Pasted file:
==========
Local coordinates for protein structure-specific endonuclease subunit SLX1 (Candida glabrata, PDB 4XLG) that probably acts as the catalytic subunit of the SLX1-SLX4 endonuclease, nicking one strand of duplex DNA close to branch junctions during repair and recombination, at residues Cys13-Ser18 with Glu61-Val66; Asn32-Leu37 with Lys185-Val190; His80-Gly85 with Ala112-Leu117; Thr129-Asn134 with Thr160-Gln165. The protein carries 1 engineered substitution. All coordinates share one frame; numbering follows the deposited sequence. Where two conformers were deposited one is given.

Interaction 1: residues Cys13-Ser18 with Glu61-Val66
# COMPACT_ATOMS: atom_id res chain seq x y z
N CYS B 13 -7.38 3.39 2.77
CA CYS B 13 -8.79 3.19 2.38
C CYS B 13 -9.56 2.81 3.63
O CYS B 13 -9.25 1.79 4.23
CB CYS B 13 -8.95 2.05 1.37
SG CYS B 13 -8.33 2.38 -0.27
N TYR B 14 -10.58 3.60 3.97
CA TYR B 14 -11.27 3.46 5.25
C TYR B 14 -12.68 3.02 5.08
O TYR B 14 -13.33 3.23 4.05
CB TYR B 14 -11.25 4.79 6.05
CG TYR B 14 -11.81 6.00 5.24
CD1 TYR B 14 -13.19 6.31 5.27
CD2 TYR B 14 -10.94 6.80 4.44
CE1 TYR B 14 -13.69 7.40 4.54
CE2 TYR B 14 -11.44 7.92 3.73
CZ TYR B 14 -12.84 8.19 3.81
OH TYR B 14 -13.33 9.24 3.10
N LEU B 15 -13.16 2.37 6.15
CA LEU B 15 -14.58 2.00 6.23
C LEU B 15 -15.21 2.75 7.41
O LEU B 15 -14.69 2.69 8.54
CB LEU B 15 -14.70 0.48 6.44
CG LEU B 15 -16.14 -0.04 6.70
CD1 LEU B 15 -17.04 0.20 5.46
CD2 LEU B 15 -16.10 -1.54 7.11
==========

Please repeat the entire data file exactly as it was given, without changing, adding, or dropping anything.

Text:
Local coordinates for protein structure-specific endonuclease subunit SLX1 (Candida glabrata, PDB 4XLG) that probably acts as the catalytic subunit of the SLX1-SLX4 endonuclease, nicking one strand of duplex DNA close to branch junctions during repair and recombination, at residues Cys13-Ser18 with Glu61-Val66; Asn32-Leu37 with Lys185-Val190; His80-Gly85 with Ala112-Leu117; Thr129-Asn134 with Thr160-Gln165. The protein carries 1 engineered substitution. All coordinates share one frame; numbering follows the deposited sequence. Where two conformers were deposited one is given.

Interaction 1: residues Cys13-Ser18 with Glu61-Val66
# COMPACT_ATOMS: atom_id res chain seq x y z
N CYS B 13 -7.38 3.39 2.77
CA CYS B 13 -8.79 3.19 2.38
C CYS B 13 -9.56 2.81 3.63
O CYS B 13 -9.25 1.79 4.23
CB CYS B 13 -8.95 2.05 1.37
SG CYS B 13 -8.33 2.38 -0.27
N TYR B 14 -10.58 3.60 3.97
CA TYR B 14 -11.27 3.46 5.25
C TYR B 14 -12.68 3.02 5.08
O TYR B 14 -13.33 3.23 4.05
CB TYR B 14 -11.25 4.79 6.05
CG TYR B 14 -11.81 6.00 5.24
CD1 TYR B 14 -13.19 6.31 5.27
CD2 TYR B 14 -10.94 6.80 4.44
CE1 TYR B 14 -13.69 7.40 4.54
CE2 TYR B 14 -11.44 7.92 3.73
CZ TYR B 14 -12.84 8.19 3.81
OH TYR B 14 -13.33 9.24 3.10
N LEU B 15 -13.16 2.37 6.15
CA LEU B 15 -14.58 2.00 6.23
C LEU B 15 -15.21 2.75 7.41
O LEU B 15 -14.69 2.69 8.54
CB LEU B 15 -14.70 0.48 6.44
CG LEU B 15 -16.14 -0.04 6.70
CD1 LEU B 15 -17.04 0.20 5.46
CD2 LEU B 15 -16.10 -1.54 7.11